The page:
We arrived on time but had quite a long wait. To be expected, since there was another emergency lunch appointment before me.

He trimmed the retainer and fixed it back in place, the ground away the excess cement.

The tooth has stopped wobbling now. Since teeth aren’t mounted directly into bone, they can move a bit from time to time. As I’m only 23, my skeleton is still finishing off its shape in a few places. Such as my jaw, it seems.

My upper left wisdom tooth is coming through. It’s not causing pain so neither the hygienist nor the dentist told me to do anything about it.

High Street Shopping (12th December 2008)

After the experience of buying online yesterday, Zoe and I went to Fleet high street today.

We met up with mum and went for a KFC at the end. Strode back to the car and drove home. Very rare I have KFC but it’s always good.

All in all, a fuss-free and pleasent way to buy gifts and cards for Xmas! I recommend getting yours done sooner rather than later. Even if you’re an Internut, try shopping in meatspace. You may be surprised how nice it is compared to e-commerce websites.

SHOUTING (12th December 2008)

I shouted at a loved one today.

Didn’t enjoy it. In fact, it was the most unpleasant thing I’ve had to do this year.

But it was necessary.

(Don’t) Buy Online (11th December 2008)

Today I bought a gift for someone online. Obviously I can’t give specifics because if they see this it will spoil the surprise.

What I will say is that online shopping remains a terribly confusing, frustrating and keyboard-intensive way to do things. Even with a skilled guide, such as my sister.


As the name implies, using this site requires you hack through dense foliage. Rather than obliterating a picturesque and essential gearwheel in the machinery of life, you’ll be losing your faith in the web as a platform for doing business.

Fight through a dense forest of textboxes. Unintuitive labelling text attacks your senses and conceals your path. Designs are arranged in ways that make me think “the squint test” was never popularised.

Sneaky but important messages camoflage themselves with over-styled text. You must conquer your banner blindness!

Finally, like reaching the source of the Amazon river, you realise your dreams. But the story continues! There’s a curious, ancient message to decipher. After consulting the greatest crypologists of our time, you may discover its meaning: your item won’t be delivered in time.

Thus ends your fruitless expedition. (Flashback to the irritation of the first “choose your own story” book you read.)

As an epilogue, I scouted around their Customer Services area to cose the account we had created along the way. Apparently you have to write an e-mail to them requesting this. I can see how a button to do this could be counter-productive when your target audience is international, ordinary users. It’s still a bit laborious for those of us who know what we are doing and are fed up with how laborious Amazon was making it.


Somewhat in contrast, Tesco’s site is clearly presented. You must still enter lots of details.

In particular, the postcode lookup provides a dropdown list of street addresses. But far too many are listed. When I entered my complete address, all the houses on my road were listed. That’s more than 40 properties and each has its own postcode!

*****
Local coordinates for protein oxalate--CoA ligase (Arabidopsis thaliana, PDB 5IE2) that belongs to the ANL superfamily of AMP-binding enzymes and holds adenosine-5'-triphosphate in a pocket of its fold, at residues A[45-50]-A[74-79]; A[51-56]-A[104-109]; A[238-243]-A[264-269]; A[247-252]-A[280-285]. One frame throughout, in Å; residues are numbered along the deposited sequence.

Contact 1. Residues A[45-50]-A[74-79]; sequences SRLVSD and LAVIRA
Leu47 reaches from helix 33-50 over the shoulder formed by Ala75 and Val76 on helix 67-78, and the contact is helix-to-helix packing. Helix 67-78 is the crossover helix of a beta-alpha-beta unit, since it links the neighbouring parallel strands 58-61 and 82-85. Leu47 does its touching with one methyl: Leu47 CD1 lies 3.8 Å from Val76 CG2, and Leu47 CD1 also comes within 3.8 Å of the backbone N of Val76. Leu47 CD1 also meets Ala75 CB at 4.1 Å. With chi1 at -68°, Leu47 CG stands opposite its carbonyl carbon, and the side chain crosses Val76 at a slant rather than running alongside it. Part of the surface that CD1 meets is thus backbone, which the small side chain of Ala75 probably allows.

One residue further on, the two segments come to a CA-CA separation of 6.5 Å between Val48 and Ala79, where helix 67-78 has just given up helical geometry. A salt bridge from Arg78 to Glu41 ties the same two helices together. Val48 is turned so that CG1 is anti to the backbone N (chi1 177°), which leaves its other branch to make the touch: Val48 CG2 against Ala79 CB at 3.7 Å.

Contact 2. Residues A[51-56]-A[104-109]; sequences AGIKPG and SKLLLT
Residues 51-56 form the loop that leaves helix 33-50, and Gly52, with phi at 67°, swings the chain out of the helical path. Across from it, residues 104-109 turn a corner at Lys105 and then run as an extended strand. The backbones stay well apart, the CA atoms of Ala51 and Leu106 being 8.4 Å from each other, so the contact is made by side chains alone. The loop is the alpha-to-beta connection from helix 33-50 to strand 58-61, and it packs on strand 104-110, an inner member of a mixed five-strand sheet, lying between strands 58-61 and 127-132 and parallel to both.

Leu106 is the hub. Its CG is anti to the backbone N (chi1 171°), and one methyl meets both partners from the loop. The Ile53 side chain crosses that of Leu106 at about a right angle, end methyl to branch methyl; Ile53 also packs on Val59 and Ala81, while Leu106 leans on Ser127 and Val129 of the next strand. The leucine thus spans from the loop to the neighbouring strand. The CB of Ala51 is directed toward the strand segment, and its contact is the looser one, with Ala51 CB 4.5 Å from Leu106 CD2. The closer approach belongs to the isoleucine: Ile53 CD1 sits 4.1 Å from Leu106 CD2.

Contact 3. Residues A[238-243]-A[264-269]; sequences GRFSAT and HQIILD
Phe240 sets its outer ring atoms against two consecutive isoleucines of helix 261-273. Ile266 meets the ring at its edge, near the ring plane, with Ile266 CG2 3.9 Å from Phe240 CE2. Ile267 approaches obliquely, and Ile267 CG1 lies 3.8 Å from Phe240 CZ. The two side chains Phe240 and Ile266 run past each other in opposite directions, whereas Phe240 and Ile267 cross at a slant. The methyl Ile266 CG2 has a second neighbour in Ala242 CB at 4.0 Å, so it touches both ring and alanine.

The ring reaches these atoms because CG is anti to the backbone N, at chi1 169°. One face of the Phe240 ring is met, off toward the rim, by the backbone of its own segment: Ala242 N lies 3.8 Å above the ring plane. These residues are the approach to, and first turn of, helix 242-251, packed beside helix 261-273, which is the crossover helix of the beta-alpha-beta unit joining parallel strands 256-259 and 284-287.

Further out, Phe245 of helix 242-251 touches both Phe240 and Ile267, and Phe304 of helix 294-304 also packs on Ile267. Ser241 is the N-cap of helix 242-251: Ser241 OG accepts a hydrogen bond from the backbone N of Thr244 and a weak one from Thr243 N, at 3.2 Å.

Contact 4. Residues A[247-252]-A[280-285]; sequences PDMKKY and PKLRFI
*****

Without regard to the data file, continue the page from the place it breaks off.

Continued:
After selecting the items I wanted, I went to the shopping basket. Which uses a different, seemingly older design. Having worked at Tesco for 2 years, it’s very reminiscent of going from the clean and spacious shop floor to the crowded and utilitarian warehouse out back.

Each product has a link to explain what the availability actually means. These are described in simple terms, although I’m not entirely clear if “dispatched” means “will arrive at your house at this date”. When I’d actually have my grubby mitts on it is what I wanted to know. Obviously.

The lower prices and fairly clear design means this is where my money went.

Windows Live Hotmail

We used my sister’s card to pay for the goods. This meant supplying her e-mail address.

Beautiful and clear design, for sure. But where are the buttons to Save, Send and so forth? Oh. They are links, not buttons. And they are above what you're working on. And they are separated from it by a thin grey line. I found this impossible to spot, until Zoe pointed it out to me.

While we were there, we wanted to correct an address Zoe had entered incorrectly. But you can’t just click the address in the To field and correct it. Oh no. You have to click Contacts, which is in the bottom-left of the screen.

Like, just about the furthest place it could be from the To field.

Once there, the details aren’t presented as editable boxes. You have to press an Edit link from above this border. Then click a Save link from above the border.

To its credit, there is a good old <textarea> where you can Send a quick message. Since most e-mails from Hotmail are probably “a quick message”, this makes a lot of sense. In fact, maybe quick messages are what it’s UI should be optimised for?

Standardista Silo

My daily browsing involves a small number of technical websites made by specialists. It’s a small number due to survival of the fittest and has been ruthlessly pruned over the years. It’s a comforting cacoon of simplicity and care.

Stepping outside of this into the real web is one thing when I’m studying how authors use markup. But trying to use mainstream websites? It’s a wonder e-commerce is profitable. More companies need to subcontract sdesign1 to make their website!

The next day…

We had a much better experience with High Street Shopping.